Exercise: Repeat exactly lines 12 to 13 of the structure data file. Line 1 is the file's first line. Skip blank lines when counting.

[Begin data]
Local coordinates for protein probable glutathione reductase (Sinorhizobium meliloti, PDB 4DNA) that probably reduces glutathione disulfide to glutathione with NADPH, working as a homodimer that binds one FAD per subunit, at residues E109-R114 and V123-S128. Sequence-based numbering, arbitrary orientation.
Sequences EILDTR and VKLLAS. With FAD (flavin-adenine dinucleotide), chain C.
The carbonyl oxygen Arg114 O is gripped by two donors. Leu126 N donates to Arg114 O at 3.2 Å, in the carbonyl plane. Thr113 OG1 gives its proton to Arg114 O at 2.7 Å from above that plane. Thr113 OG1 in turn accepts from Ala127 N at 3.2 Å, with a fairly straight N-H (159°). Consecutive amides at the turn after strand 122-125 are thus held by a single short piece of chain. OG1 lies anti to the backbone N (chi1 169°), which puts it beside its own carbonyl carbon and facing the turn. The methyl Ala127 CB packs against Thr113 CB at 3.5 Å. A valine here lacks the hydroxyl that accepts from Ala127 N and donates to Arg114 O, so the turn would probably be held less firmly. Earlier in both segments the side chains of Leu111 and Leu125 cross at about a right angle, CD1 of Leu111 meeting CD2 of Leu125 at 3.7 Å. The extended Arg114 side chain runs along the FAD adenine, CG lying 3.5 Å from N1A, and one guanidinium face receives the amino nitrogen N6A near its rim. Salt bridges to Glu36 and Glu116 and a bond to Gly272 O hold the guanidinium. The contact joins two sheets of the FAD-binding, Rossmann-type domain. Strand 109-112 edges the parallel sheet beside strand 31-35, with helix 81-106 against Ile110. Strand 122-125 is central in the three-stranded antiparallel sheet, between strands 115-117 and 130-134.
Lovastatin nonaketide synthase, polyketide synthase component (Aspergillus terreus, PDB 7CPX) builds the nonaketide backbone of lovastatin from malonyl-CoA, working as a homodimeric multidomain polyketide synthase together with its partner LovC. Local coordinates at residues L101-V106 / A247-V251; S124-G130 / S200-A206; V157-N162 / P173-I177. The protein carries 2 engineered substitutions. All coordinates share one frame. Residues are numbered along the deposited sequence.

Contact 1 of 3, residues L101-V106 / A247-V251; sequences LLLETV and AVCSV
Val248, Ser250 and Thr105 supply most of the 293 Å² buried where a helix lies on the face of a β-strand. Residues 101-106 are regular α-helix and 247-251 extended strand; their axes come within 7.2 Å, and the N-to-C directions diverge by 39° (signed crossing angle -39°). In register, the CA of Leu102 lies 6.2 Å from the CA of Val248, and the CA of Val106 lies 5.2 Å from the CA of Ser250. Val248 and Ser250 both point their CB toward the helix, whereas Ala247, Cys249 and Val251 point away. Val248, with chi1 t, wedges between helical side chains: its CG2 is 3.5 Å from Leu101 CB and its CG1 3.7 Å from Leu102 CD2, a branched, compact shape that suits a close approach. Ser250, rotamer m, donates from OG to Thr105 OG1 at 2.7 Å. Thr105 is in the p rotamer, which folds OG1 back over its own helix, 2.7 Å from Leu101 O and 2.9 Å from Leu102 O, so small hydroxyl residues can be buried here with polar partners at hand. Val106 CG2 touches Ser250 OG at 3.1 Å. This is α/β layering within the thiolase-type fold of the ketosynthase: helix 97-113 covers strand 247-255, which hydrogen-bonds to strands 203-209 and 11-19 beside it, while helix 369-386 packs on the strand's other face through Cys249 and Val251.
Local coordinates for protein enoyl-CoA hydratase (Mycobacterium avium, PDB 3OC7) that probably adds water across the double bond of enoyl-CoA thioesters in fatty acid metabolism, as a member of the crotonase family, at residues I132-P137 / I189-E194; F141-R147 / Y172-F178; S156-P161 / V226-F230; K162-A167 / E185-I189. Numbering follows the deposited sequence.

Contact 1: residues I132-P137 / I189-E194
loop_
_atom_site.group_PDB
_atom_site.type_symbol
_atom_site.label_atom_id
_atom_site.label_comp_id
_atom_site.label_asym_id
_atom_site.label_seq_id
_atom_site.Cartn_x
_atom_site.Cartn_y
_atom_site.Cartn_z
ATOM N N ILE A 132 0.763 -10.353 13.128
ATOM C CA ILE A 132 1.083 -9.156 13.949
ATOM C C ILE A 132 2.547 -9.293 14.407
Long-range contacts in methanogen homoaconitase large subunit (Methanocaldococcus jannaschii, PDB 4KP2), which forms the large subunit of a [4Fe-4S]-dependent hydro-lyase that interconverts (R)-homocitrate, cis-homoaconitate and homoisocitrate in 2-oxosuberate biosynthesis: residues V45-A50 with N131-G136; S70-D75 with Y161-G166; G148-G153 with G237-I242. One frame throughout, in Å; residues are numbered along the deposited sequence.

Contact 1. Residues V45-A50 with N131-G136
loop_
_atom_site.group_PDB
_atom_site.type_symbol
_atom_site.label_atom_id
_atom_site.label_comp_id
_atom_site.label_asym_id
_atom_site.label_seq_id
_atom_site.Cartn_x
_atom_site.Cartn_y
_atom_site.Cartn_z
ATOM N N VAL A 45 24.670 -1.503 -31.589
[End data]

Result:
_atom_site.label_atom_id
_atom_site.label_comp_id